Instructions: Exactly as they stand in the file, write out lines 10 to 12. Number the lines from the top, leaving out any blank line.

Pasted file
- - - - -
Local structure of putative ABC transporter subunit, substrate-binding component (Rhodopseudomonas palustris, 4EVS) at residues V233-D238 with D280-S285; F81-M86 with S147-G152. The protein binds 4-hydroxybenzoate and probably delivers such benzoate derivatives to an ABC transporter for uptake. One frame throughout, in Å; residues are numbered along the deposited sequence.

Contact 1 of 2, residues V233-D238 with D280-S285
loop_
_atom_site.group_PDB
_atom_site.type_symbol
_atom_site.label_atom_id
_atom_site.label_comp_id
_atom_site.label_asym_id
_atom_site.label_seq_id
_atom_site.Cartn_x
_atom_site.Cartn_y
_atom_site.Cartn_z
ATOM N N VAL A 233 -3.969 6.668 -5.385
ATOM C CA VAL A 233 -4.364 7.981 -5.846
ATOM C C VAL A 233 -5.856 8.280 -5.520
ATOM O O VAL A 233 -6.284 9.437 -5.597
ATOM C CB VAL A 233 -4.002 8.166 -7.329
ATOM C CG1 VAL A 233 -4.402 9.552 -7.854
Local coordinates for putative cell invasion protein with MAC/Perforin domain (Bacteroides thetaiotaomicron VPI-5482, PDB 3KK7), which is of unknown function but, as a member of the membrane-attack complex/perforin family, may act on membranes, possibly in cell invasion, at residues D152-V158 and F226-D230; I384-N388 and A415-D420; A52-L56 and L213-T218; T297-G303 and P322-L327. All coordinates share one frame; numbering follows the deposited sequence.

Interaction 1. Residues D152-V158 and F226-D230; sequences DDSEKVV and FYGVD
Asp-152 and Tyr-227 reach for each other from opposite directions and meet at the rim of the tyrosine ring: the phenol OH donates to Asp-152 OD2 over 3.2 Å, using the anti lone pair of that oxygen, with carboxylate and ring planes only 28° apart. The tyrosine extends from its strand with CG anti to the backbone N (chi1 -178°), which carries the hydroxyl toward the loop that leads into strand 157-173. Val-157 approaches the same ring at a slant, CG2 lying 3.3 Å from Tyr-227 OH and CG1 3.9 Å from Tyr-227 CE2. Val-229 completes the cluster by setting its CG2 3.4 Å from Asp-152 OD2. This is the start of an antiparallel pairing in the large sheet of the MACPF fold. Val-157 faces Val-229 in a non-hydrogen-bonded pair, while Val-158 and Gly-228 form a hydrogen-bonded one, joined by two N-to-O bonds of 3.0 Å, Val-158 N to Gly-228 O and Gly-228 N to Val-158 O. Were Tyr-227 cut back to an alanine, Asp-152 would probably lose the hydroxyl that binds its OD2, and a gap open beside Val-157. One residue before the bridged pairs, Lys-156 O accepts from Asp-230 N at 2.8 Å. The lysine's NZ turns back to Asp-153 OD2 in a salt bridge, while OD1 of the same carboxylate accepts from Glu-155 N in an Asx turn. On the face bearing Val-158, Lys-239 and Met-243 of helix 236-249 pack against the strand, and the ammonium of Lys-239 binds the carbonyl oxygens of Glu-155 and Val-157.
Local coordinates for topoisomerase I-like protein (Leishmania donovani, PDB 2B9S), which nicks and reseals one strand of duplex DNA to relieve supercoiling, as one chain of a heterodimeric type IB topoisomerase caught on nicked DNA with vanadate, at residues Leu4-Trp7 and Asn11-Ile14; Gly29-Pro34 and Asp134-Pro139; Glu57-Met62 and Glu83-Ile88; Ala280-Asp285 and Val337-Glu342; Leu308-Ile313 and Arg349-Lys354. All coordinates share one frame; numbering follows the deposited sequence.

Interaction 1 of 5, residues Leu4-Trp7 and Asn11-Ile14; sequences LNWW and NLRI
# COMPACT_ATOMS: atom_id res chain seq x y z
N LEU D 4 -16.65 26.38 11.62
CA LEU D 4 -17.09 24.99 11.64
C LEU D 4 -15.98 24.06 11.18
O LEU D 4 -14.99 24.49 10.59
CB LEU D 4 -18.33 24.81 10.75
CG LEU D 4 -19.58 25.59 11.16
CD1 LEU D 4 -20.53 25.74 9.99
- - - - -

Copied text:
_atom_site.Cartn_x
_atom_site.Cartn_y
_atom_site.Cartn_z